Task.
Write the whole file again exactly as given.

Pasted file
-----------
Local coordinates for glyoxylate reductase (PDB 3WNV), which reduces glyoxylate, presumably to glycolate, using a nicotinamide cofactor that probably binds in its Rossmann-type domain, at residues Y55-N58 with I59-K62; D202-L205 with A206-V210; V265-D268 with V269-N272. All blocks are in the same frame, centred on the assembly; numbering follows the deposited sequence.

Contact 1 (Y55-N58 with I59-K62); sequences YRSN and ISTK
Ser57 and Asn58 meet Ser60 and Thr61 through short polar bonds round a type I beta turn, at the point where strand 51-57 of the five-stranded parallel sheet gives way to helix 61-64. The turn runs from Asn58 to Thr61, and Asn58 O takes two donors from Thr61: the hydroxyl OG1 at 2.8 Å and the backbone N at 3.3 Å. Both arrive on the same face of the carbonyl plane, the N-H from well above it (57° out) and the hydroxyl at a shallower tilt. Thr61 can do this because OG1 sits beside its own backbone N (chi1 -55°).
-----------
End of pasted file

Local coordinates for glyoxylate reductase (PDB 3WNV), which reduces glyoxylate, presumably to glycolate, using a nicotinamide cofactor that probably binds in its Rossmann-type domain, at residues Y55-N58 with I59-K62; D202-L205 with A206-V210; V265-D268 with V269-N272. All blocks are in the same frame, centred on the assembly; numbering follows the deposited sequence.

Contact 1 (Y55-N58 with I59-K62); sequences YRSN and ISTK
Ser57 and Asn58 meet Ser60 and Thr61 through short polar bonds round a type I beta turn, at the point where strand 51-57 of the five-stranded parallel sheet gives way to helix 61-64. The turn runs from Asn58 to Thr61, and Asn58 O takes two donors from Thr61: the hydroxyl OG1 at 2.8 Å and the backbone N at 3.3 Å. Both arrive on the same face of the carbonyl plane, the N-H from well above it (57° out) and the hydroxyl at a shallower tilt. Thr61 can do this because OG1 sits beside its own backbone N (chi1 -55°).